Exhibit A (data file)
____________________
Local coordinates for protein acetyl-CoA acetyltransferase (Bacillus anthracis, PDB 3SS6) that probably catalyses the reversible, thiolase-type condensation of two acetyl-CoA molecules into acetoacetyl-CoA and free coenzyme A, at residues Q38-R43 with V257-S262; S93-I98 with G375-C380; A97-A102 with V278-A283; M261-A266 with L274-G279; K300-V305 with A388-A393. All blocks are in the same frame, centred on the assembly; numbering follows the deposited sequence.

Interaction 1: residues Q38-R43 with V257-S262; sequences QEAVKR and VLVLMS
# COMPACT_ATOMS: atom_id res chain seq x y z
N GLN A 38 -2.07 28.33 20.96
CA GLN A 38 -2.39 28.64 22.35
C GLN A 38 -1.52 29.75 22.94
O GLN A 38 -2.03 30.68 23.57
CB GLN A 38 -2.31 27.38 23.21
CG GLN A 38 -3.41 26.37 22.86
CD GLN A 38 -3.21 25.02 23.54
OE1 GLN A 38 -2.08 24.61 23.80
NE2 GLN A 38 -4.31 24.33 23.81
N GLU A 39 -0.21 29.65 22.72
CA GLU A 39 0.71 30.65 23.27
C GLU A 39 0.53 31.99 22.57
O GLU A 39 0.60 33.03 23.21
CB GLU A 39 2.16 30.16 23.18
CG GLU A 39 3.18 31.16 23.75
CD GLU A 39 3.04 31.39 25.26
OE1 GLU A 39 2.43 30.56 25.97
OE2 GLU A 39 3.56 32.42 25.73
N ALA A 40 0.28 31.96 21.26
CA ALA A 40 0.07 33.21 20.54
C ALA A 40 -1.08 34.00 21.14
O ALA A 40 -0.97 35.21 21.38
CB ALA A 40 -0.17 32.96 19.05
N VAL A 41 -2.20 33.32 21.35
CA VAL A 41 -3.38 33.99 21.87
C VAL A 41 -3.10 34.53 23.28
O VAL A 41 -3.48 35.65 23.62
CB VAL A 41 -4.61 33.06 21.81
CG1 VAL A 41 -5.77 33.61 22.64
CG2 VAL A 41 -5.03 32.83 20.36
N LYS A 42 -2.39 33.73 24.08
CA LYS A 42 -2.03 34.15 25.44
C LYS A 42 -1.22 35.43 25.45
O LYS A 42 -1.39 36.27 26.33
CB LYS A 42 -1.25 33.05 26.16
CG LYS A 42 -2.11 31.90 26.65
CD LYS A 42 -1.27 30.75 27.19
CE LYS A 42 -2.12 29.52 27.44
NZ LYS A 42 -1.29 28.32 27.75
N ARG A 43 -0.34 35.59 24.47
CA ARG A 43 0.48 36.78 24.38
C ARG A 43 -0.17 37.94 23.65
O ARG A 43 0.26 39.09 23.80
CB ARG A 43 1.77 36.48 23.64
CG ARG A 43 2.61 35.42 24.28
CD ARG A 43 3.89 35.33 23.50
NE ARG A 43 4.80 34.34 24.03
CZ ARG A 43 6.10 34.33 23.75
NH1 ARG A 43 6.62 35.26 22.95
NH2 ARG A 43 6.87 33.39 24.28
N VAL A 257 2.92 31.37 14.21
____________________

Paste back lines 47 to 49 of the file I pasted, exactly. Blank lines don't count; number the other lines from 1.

CB ARG A 43 1.77 36.48 23.64
CG ARG A 43 2.61 35.42 24.28
CD ARG A 43 3.89 35.33 23.50